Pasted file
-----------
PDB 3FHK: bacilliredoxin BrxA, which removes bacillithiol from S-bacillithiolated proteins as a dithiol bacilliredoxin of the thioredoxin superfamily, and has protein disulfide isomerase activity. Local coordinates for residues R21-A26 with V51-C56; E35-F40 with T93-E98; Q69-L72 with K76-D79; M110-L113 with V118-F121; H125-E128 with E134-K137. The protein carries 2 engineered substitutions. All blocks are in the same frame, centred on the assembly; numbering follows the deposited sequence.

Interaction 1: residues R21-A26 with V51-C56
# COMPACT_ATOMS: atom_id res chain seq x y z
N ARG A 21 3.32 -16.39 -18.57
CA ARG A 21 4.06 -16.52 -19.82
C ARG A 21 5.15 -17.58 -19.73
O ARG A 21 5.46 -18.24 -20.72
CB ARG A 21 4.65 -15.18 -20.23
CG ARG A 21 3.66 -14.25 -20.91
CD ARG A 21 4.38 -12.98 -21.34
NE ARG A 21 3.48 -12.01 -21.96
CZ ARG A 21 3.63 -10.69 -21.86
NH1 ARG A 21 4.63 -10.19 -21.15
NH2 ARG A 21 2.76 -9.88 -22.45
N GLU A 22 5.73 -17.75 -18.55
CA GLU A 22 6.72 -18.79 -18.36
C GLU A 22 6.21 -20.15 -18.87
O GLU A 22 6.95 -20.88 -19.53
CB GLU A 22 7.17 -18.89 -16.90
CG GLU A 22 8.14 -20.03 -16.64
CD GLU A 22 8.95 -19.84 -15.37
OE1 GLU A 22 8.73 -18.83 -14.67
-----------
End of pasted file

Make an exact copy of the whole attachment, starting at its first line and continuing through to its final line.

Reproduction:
PDB 3FHK: bacilliredoxin BrxA, which removes bacillithiol from S-bacillithiolated proteins as a dithiol bacilliredoxin of the thioredoxin superfamily, and has protein disulfide isomerase activity. Local coordinates for residues R21-A26 with V51-C56; E35-F40 with T93-E98; Q69-L72 with K76-D79; M110-L113 with V118-F121; H125-E128 with E134-K137. The protein carries 2 engineered substitutions. All blocks are in the same frame, centred on the assembly; numbering follows the deposited sequence.

Interaction 1: residues R21-A26 with V51-C56
# COMPACT_ATOMS: atom_id res chain seq x y z
N ARG A 21 3.32 -16.39 -18.57
CA ARG A 21 4.06 -16.52 -19.82
C ARG A 21 5.15 -17.58 -19.73
O ARG A 21 5.46 -18.24 -20.72
CB ARG A 21 4.65 -15.18 -20.23
CG ARG A 21 3.66 -14.25 -20.91
CD ARG A 21 4.38 -12.98 -21.34
NE ARG A 21 3.48 -12.01 -21.96
CZ ARG A 21 3.63 -10.69 -21.86
NH1 ARG A 21 4.63 -10.19 -21.15
NH2 ARG A 21 2.76 -9.88 -22.45
N GLU A 22 5.73 -17.75 -18.55
CA GLU A 22 6.72 -18.79 -18.36
C GLU A 22 6.21 -20.15 -18.87
O GLU A 22 6.95 -20.88 -19.53
CB GLU A 22 7.17 -18.89 -16.90
CG GLU A 22 8.14 -20.03 -16.64
CD GLU A 22 8.95 -19.84 -15.37
OE1 GLU A 22 8.73 -18.83 -14.67